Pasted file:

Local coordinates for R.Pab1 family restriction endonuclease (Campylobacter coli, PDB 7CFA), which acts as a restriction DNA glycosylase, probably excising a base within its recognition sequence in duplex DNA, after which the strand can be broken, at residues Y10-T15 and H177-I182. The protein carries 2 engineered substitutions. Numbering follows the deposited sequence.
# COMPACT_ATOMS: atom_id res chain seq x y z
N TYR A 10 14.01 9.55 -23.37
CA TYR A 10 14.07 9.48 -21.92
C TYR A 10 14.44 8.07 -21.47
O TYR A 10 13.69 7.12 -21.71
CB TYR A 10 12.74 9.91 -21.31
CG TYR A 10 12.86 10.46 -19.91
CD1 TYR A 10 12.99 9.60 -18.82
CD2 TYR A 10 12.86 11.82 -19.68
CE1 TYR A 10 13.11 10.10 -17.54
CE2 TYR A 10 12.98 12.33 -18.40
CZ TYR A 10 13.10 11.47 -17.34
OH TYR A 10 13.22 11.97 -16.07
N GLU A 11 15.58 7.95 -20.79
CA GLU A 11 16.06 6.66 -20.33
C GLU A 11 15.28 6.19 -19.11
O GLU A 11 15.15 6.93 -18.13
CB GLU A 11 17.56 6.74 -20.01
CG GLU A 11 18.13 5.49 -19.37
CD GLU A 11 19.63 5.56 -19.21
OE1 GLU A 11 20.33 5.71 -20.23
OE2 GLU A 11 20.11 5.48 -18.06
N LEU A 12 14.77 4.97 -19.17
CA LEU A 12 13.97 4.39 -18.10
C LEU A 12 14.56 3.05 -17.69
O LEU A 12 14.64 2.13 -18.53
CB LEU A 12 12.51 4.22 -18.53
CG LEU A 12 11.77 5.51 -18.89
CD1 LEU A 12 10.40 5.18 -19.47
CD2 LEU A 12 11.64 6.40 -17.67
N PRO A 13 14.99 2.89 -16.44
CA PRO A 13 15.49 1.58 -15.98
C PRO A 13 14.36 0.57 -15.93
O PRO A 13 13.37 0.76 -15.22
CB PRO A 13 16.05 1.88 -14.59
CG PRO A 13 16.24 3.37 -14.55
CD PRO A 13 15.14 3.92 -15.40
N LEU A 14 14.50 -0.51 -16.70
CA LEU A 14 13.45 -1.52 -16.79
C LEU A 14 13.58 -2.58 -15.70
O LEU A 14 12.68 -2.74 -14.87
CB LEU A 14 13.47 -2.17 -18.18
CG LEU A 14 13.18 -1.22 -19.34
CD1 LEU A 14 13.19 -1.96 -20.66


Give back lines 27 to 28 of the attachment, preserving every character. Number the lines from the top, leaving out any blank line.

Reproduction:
O LEU A 12 14.64 2.13 -18.53
CB LEU A 12 12.51 4.22 -18.53